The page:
Happy days, it rained this morning! Slightly less happy was that it rained as I was doing the school drop, which meant trekking two boys and their kit across the parking lot and across the road in the rain. Hardly the stuff that builds character I know, but enough to add to the chaos of the school morning (individual cooked breakfasts anyone?). The boys stayed dry, courtesy of the umbrella I handed each of them. Me? The one dragging their school bags behind them? I got wet. I saw the crazy of it in the eyes of a stray dad who took in the picture, laughed and said “What kind of creature are you?!” I’d had a faint whiff of the ridiculousness of it all before his existentialist question dropped from the sky but, same as with the rain, I shrugged all three off with a laugh.
I’m a mother. I’m that kind of creature.
Tell me you’ve never done something for your kids that someone somewhere has rolled their eyes at? I’ll be willing to bet good money that you have. Mothers regularly do things that have more than a whiff of the ridiculous about them. We don’t think about it, we just do it. I think it happens more with the small things, like umbrellas, than with the big things, like not working at school or university or the great beyond. Don’t sweat the small stuff some say. It’s not important they mean. I don’t know about the no sweat part but this morning got me thinking about mothers (granted, fathers too, after they have had their morning coffee) and the small things that we do that are ridiculous to others. How it’s done with varying degrees of cost to the mother. And how that cost is something the child is mostly forever unaware of.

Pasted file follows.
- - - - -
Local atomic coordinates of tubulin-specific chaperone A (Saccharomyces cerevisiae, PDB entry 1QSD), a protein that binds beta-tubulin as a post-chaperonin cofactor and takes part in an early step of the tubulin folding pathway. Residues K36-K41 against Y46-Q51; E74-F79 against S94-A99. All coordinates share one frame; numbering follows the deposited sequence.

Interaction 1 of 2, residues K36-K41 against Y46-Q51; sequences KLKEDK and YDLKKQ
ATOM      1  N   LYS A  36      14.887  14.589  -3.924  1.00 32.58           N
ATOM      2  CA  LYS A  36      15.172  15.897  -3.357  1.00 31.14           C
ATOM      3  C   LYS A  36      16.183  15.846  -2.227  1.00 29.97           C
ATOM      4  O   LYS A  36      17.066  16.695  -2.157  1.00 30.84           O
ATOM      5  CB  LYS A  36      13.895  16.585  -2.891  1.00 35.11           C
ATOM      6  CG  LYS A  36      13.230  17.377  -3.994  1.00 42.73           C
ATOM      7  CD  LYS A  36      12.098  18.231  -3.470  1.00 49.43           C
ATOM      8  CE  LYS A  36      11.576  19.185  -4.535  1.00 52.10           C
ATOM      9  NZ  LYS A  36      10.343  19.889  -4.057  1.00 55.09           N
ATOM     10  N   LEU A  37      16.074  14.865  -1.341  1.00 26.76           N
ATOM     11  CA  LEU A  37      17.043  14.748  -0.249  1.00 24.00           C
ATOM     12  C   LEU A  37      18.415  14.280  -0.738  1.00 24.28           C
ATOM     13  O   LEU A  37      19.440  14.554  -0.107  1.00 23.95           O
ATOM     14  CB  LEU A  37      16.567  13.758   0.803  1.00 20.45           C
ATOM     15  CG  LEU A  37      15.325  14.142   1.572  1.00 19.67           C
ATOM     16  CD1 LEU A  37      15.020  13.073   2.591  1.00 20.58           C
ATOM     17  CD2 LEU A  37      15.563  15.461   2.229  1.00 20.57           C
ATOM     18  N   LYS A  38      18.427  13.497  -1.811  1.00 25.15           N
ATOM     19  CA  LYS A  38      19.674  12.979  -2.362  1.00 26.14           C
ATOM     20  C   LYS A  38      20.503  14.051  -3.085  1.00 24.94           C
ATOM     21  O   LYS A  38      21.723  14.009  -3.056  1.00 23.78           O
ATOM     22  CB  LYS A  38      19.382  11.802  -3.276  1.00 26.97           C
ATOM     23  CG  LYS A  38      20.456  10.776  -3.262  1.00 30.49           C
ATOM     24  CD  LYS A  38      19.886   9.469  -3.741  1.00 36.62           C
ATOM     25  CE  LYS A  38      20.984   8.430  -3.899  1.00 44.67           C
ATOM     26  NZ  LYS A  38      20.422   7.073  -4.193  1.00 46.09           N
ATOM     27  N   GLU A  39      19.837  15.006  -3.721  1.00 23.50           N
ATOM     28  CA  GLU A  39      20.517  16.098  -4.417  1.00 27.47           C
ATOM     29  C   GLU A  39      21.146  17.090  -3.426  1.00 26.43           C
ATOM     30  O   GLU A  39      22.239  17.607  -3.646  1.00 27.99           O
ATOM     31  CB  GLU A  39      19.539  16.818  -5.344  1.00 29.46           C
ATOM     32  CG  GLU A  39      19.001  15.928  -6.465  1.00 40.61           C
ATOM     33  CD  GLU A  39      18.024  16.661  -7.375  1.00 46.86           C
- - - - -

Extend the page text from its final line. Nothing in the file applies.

This morning I just got a bit wet and looked a bit stupid to a stranger. Not a big deal. (Spoiler alert! I’m getting a bit philosophical now so you can skip back to Facebook if you want!) But I started to wonder if the small stuff we do without thinking is perhaps the important stuff. It is after all exactly the small stuff that has been sitting in my heart since my mother died a month ago, since she could last talk to me two months ago. It’s as if my grief lives in the small things; things we both did without thinking, some of them faintly ridiculous for sure.
Like phone calls. My mother was very specific. She liked me to call her at exactly 10 in the morning on weekdays. It was her tea-time at work and she filled at least 15 minutes of talk time with a report back of all her activities and plans. I could call at 1 but she didn’t really like it then – she wanted to do her prayers and I was holding her up. Her evenings were full she said so she didn’t like to chat then. It was always 10 that was the favourite time. And that’s when I called. A small thing but I think of her every morning when the time creeps to 10.
I have a million memories of small things. Another is Animal Print. Yes, I have it in capitals because my mother loved Animal Print on anything. Loved it. I was a teenager when she had a whole lounge done up in it for her and her friends to hang out in. She called it her Animal Room and nearly everything was covered in print, even the tea cups (honestly, not my thing, but actually not as bad as it sounds). In my twenties, I moved back home suddenly for six months after getting divorced; and I crashed on a single bed in the spare room where all the other odd bits and pieces were stored. One day I left for work and by the time I got back she had emptied her beloved Animal Room. She’d set up a room in there for me, unpacked all my clothes, put in a double bed with new duvet covers and curtains. No trace of animal print (she knew it wasn’t my thing) only some of my own furniture so that the room felt like me. And she did it all after her own day’s work, even though I was already a proper grown-up and shouldn’t have been back home at all. At the time, she said it was a small thing, and it didn’t look like she was bothered by it much. I think now that she gave me her umbrella in the rain without thinking once about how wet she would get.
If it’s the small things that grab my heart the hardest then maybe it’s not so unimportant. Maybe one day my children will also remember the ridiculous things I did and they will realise that, regardless of the big things that we may have lived and fought through, I would always give them my umbrella. Even when I got wet and looked stupid and a stranger laughed at me!
Much love, rain and ridiculous umbrellas to you all